GLOBE-Net, July 5, 2012 - Last Sunday,
Singapore's Prime Minister Lee Hsien Loong addressed an audience of
over 3,000 people on issues revolving around water innovations and
integrated urban solutions for sustainable and liveable cities.
These leaders and experts, mayors and governors, ministers and
government officials were gathered for the Joint Opening Ceremony
and Welcome Reception for the Singapore International Water Week,
World Cities Summit and CleanEnviro Summit Singapore.
Led into the hall by a traditional Chinese dragon dance, the
Guest of Honour, Singapore's Prime Minister Lee Hsien Loong, took
to the stage to welcome the delegates of all three events and
provoke thoughts and solutions to some of the environmental and
waste challenges faced by Asia's rapidly expanding cities.
"There is one common theme that links these events together: how
to develop liveable and sustainable cities, and to build for
ourselves beautiful and endearing homes," said Mr Lee. The
challenge, he noted, is to do so in the face of an unprecedented
scale of urbanisation, driven largely by emerging economies, and in
Asia in particular.
"It's a tremendous time of change, and a tremendous opportunity
for development and progress, because cities can be a better
habitat for the world's population. They are economically dynamic,
culturally diverse and they can be environmentally friendly," said
To achieve this requires proper planning, efficient
administration and public support, including support for policies
to protect the environment. Each city confronts these issues in its
However, as Mr Lee noted, most share similar objectives - a
vibrant economy that provides good jobs, a safe and secure
environment, good public services, and effective governance. These
shared goals mean there are always insights to be gained from
Given Singapore's small size and high population density,
sustainability and liveability have always been a vital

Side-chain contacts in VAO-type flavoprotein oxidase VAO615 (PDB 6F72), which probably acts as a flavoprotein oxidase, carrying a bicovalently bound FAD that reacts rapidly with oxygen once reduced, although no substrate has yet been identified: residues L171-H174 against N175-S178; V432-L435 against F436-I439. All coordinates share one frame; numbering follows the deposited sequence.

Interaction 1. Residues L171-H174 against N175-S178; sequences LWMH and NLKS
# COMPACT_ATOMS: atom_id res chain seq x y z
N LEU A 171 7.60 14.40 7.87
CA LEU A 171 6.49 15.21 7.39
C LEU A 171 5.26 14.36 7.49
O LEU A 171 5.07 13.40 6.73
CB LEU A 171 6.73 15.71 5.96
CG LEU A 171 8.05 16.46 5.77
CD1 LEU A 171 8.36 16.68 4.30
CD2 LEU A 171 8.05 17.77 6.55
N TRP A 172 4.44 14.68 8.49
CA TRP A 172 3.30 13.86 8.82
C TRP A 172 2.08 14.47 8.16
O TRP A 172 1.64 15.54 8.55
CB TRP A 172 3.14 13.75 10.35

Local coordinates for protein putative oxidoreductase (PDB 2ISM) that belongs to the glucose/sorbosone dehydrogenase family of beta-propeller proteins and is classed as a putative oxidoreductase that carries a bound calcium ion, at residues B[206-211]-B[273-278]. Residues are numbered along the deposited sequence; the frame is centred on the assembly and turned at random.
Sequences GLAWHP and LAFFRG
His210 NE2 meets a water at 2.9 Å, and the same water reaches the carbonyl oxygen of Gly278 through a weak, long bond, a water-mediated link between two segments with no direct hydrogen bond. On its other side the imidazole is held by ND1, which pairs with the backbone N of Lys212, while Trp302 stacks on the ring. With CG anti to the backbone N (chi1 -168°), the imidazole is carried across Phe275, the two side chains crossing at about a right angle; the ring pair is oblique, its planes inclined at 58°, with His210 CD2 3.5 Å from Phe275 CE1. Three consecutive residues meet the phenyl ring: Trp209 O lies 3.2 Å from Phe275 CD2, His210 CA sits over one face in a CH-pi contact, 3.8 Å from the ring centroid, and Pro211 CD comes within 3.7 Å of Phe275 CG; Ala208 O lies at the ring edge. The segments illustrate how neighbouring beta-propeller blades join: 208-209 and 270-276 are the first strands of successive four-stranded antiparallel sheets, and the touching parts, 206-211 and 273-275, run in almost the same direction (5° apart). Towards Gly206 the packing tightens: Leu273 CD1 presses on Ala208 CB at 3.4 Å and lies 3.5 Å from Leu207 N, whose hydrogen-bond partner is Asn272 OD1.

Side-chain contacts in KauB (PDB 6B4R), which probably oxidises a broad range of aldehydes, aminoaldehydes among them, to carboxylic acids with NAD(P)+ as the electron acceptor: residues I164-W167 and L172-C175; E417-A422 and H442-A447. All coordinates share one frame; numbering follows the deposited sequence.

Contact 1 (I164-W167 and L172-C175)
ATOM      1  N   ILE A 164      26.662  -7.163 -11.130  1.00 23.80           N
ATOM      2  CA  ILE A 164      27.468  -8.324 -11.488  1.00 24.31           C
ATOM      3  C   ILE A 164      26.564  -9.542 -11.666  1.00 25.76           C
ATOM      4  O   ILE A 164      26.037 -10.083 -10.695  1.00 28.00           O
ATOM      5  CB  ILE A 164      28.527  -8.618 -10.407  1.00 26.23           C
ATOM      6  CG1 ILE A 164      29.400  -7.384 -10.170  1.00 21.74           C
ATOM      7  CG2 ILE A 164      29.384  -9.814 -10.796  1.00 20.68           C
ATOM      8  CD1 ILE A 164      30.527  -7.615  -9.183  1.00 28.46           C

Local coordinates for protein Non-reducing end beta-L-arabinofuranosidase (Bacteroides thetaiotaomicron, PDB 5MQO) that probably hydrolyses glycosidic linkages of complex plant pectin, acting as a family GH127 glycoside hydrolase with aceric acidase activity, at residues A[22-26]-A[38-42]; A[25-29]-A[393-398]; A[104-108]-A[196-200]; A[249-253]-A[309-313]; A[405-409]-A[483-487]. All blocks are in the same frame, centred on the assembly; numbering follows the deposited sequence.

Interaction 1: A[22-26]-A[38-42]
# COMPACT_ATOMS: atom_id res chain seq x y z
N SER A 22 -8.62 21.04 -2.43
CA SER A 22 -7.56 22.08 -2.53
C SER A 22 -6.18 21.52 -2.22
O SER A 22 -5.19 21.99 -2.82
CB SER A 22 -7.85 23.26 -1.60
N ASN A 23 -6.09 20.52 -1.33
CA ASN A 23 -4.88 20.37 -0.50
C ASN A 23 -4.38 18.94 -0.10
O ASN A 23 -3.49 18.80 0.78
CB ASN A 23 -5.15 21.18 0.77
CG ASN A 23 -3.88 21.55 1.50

part of its development. It has protected nature reserves,
built parks and gardens, and cleaned up rivers and waterways.
"We have managed the consumption of scarce resources," said Mr
Lee. "Water, a strategic vulnerability, has been turned into a
strength." This has been achieved by expanding water catchments
with new reservoirs, pricing water fully, and developing NEWater
technology, to maximise the value of the water it has through
Marina Bay is a good
example of Singapore's transformation over the past 40 years.
Formerly a highly polluted river running into the sea, the area was
revitalised through land reclamation, building Marina Barrage, and
the creation of Gardens by the Bay. It has been developed into a
bustling business centre and recreation hub.
"It is now an icon that all Singaporeans can be proud of and
identify with, and think of when we talk of home, of Singapore,"
said Mr Lee.
While Singapore offers some good examples of how cities can make
themselves more sustainable and liveable, it is by no means resting
on its laurels. Mr Lee said there was much to be learned from
others, citing New York City, the winner of the 2012 Lee Kuan Yew
World City Prize, as an example of how strong leadership and
community participation can transform mature cities.
Mr Lee added, "We are determined to continue improving Singapore
so that our people live comfortably and pleasantly. This is how we
will make Singapore the best home for all of us."
The Singapore International
Water Week, World Cities Summit
and CleanEnviro Summit
Singapore ran concurrently from July 1 to 5, 2012. This
article was offered through SOLUTIONS, produced by NOVUS Media